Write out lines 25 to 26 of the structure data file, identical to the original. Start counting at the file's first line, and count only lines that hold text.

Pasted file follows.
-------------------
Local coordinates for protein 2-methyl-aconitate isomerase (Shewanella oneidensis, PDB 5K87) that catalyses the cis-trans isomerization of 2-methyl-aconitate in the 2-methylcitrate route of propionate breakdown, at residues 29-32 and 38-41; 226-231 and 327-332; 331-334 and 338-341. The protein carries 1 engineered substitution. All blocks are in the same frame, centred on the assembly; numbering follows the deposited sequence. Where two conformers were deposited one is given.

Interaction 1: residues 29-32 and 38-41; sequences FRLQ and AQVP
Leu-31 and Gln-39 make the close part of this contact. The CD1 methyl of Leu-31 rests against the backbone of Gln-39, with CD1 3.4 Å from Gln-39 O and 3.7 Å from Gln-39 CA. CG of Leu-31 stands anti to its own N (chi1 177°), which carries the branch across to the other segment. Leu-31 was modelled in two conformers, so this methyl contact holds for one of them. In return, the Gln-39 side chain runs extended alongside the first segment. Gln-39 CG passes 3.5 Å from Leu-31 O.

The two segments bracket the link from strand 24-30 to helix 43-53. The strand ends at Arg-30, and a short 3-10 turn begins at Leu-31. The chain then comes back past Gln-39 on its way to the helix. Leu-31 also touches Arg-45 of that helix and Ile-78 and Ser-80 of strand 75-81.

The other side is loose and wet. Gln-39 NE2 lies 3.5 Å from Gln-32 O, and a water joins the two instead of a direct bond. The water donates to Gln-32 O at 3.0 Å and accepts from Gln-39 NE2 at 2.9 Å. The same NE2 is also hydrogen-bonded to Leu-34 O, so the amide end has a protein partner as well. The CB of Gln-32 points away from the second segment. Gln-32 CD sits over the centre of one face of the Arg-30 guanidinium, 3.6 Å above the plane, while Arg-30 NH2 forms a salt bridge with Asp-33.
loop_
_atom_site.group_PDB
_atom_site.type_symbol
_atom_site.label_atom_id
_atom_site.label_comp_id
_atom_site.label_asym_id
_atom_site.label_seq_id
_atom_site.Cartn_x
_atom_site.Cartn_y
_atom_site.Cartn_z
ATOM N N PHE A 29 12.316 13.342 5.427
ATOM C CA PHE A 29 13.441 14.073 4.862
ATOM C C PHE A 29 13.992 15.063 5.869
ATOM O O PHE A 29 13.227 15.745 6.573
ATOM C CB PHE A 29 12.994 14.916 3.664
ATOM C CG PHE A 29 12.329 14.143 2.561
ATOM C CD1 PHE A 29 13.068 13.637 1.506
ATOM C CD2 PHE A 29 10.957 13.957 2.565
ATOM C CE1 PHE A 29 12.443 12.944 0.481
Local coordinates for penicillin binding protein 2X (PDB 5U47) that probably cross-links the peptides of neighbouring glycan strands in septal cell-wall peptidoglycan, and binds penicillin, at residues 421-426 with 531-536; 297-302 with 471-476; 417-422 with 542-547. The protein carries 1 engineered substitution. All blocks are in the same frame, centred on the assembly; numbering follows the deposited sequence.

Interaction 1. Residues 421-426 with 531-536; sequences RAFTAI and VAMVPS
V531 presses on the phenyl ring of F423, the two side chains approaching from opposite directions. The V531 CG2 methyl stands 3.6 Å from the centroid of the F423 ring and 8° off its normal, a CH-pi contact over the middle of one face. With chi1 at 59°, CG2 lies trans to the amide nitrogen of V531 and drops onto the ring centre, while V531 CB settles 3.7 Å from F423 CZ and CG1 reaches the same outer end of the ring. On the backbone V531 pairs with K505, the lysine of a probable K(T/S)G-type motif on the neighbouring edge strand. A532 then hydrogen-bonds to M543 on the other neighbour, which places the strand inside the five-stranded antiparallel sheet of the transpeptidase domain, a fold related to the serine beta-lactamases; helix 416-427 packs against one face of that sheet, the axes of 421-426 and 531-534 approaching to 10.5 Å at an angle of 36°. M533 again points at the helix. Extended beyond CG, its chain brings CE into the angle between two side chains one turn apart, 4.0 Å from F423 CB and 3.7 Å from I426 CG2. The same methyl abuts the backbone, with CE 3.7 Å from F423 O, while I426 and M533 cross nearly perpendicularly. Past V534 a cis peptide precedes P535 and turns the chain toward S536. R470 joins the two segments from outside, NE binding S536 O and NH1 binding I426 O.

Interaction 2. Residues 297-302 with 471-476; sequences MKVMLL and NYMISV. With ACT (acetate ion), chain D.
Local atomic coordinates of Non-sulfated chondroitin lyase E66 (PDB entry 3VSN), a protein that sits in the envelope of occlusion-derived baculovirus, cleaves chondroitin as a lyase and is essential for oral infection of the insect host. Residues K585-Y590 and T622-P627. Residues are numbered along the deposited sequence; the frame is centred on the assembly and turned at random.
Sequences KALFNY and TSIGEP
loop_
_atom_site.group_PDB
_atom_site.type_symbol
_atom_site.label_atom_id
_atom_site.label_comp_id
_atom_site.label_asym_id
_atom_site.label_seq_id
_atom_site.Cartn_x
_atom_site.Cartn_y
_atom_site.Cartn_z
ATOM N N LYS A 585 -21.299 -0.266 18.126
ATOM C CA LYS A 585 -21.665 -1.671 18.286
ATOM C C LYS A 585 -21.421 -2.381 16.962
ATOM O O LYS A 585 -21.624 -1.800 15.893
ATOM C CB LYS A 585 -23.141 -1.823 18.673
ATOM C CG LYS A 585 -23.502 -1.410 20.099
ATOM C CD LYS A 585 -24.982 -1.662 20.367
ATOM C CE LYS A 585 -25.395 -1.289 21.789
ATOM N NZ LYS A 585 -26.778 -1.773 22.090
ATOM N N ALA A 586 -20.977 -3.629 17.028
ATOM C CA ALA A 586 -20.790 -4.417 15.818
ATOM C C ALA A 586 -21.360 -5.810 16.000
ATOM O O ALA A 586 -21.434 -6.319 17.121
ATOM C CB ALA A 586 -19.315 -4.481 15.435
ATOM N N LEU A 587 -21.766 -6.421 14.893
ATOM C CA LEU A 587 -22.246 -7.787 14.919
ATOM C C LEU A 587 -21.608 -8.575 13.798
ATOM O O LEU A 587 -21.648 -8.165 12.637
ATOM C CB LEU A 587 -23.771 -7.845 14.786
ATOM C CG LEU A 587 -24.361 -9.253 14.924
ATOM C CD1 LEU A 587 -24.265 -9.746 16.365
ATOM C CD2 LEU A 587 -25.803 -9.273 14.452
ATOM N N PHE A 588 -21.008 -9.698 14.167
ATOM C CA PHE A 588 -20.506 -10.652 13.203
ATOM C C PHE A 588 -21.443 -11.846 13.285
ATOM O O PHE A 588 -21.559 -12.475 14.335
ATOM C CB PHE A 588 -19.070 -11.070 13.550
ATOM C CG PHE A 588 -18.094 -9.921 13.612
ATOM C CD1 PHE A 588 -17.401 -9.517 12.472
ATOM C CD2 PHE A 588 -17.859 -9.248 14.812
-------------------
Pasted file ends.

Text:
Local coordinates for penicillin binding protein 2X (PDB 5U47) that probably cross-links the peptides of neighbouring glycan strands in septal cell-wall peptidoglycan, and binds penicillin, at residues 421-426 with 531-536; 297-302 with 471-476; 417-422 with 542-547. The protein carries 1 engineered substitution. All blocks are in the same frame, centred on the assembly; numbering follows the deposited sequence.

Interaction 1. Residues 421-426 with 531-536; sequences RAFTAI and VAMVPS